Occasionally we saw an archive that was password-protected, and the password was found in one of the previous stages such as in the PDF or on the web page hosting the malicious JavaScript.

I worked with @gdesmar to extract useful text that was visible to the user and parse it in a way where potential passwords could be found. This list of potential passwords could then be sent to the appropriate Assemblyline service to be handled accordingly when analyzing a password-protected archive file.

DLL Side-Loading

Inside these archive files, which Assemblyline was now able to extract, were a series of files that consisted of at least a Windows shortcut file, a legitimate EXE file, and a malicious DLL file.

Let’s cherry-pick an archive file for demonstration:

File tree view of ISO file

By looking at the Characterize service analysis for the Windows shortcut file, we can see that there is a suspicious command line argument involved.

Suspicious command line arguments found in the Windows shortcut

The Characterize service was also able to extract a Batch file from this Windows shortcut:

Batch file extracted from Windows shortcut

If we look at the contents of that Batch file, we can see that when the LNK is run, the OneDriveUpdater.exe is started:

Batch file contents

Something interesting to note is that this ISO file contains two legitimate files.

Legitimate and illegitimate files in ISO

Looking at the LNK file’s command to start OneDriveUpdater.exe, it uses a relative path to access this EXE. Then the illegitimate version.dll is loaded via DLL side-loading. This decrypts the OneDriver.Update file and beacons out for the next payload.

This is a “great” anti-analysis technique for a variety of security products that extract items from archives and analyze each item in a silo. Since these files were dependent on each other, they would not execute correctly in isolation and no suspicious behaviour would be detected.

This is exactly what was happening in Assemblyline , with each file in the archive being dynamically analyzed in a silo. We use CAPE Sandbox for our dynamic analysis.

Extracted files analyzed in silos
  1. The LNK would be extracted and sent to our dynamic analysis service CAPE which would fail to run because it requires the EXE in the same folder (as seen in the Batch file contents).
  2. The EXE is a legitimate file, so nothing of interest here.
  3. The legitimate DLL would do nothing of interest here.
  4. The illegitimate DLL would run in CAPE but does nothing of interest when we try to run all its export entries since it requires the encrypted file OneDrive.Update before it does anything interesting.
  5. We don’t analyze the encrypted file in CAPE since it cannot be accurately identified.


At the time, CAPE only had support for ZIP files, and the ZIP execution module relied on a built-in Python library to perform the ZIP extraction, which was tailored to ZIP files and did not work for all archive files.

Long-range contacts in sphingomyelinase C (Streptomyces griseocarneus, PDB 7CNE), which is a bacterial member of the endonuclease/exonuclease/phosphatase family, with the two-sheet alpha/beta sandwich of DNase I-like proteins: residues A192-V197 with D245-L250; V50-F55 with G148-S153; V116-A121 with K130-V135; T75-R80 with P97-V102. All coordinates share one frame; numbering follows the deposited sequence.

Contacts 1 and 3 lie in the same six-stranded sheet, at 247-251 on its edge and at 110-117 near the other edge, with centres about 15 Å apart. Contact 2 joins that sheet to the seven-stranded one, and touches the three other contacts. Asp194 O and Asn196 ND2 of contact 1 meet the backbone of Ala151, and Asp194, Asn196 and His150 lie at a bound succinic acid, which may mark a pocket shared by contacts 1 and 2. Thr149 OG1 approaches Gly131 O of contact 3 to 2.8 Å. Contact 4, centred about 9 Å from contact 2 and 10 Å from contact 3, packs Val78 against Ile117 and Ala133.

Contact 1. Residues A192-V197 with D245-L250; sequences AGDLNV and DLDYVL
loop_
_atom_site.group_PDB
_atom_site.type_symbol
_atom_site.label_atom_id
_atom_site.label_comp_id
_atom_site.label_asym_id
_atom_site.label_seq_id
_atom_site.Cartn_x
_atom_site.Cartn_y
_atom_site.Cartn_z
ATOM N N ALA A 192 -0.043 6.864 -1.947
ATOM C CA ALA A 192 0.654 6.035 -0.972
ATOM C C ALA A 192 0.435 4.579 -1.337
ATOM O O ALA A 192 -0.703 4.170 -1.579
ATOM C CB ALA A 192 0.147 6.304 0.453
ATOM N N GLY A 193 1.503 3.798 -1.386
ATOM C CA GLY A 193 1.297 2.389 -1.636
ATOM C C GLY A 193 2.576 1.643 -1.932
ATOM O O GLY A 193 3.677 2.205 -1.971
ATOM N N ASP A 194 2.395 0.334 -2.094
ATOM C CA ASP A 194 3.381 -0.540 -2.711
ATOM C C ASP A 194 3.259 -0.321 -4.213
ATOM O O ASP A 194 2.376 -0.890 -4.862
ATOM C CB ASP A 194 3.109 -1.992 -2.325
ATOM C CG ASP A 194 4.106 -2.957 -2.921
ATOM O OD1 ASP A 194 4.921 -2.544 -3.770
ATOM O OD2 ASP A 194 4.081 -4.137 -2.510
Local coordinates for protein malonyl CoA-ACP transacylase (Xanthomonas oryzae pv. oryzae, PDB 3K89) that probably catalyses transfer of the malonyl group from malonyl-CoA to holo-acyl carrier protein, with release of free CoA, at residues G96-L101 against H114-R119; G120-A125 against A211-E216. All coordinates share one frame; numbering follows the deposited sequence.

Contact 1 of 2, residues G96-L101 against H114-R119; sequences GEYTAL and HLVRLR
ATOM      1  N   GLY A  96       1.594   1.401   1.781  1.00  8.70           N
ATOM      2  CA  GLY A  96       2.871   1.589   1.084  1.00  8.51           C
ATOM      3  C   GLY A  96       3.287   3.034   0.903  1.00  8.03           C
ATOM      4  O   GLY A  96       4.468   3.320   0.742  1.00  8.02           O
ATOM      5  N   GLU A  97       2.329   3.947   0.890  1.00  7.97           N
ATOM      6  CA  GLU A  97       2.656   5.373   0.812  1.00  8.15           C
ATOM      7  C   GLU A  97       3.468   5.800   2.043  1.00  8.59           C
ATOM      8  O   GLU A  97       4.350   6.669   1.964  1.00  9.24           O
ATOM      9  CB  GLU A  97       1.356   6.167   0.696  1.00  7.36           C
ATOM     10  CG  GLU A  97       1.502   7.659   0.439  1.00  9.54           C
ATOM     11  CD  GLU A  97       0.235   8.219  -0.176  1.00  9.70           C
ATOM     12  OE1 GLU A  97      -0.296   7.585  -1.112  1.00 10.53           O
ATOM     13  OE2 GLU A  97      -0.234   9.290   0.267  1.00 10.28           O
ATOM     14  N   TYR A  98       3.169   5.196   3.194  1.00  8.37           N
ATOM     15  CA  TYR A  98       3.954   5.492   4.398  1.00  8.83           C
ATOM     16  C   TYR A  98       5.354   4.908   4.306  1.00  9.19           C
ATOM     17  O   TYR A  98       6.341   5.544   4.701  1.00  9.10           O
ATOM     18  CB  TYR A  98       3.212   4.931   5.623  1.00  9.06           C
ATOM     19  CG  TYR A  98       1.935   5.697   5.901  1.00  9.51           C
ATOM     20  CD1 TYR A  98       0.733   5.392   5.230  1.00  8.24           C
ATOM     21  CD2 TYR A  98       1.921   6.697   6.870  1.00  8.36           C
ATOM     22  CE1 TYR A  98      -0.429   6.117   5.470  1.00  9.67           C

To solve this, I bootstrapped some Python code together that could execute 7-ZIP in the detonation environment such that it could extract any archive or password-protected archive it received.

I built on the limited logic that the ZIP execution module used to execute certain files. I looked at certain file extensions to determine what an “interesting file” to execute would be. The ZIP execution module would only run the first interesting file it found but given how the files in this campaign relied on each other so heavily, I thought it would be best if every interesting file was run so that all possible outcomes could be observed.

This feature of running every interesting file in an archive provided redundancy in case the file meant to be the entry point to the execution was not deemed interesting by the module.

Improved CAPE execution

With this new analysis module, we run the DLLs and EXE, which do nothing interesting on their own, and then we run the LNK, which starts the EXE and then loads the DLL export. This export then decrypts the encrypted file in the extracted folder, which allows it to beacon. This is good!

Since sharing is caring, I contributed the general archive support feature back to CAPE so that anyone who uses Assemblyline OR CAPE can benefit!

Initial pull request for generic archive support

With the use of this module, Assemblyline can send any archive file to CAPE for analysis, CAPE will extract the archive file to the disk of the detonation environment and execute all interesting files. The result of this for this campaign is that CAPE can execute the Windows shortcut file in the archive which was the starting point to run the rest of the attack chain successfully.

As the campaign has evolved, new requirements popped up to improve detection, and you can see the contributions I’ve made here.


Improvements to Assemblyline for the attack chain

This campaign provided a bunch of opportunities for the Canadian Centre for Cyber Security to react defensively by improving our tools such as:

  • Extracting links embedded in PDF Annotations
  • Creating a new service to download content hosted at suspicious URLs
  • Enhancing our Node.js emulation environment to extract archives written to disk
  • Add YARA rules to our identification engine for specific archive types
  • Pulled out possible passwords seen in HTML files to be used when extracting files from a password-protected archive
  • Added support for DLL side-loading in CAPE Sandbox via a generic archive module

Shout out to ❤️ our reverse-engineering team and cyber analysts ❤️ for keeping the Assemblyline team up to date on the latest campaign techniques and samples! This allows us to keep Assemblyline at the forefront of automated malware defence.

Stay tuned for our next article!

All images unless otherwise noted are by the author.

Article Link: What other security products WON’T tell you about malicious archives | by Kevin Hardy-Cooper, P.Eng | Nov, 2023 | Medium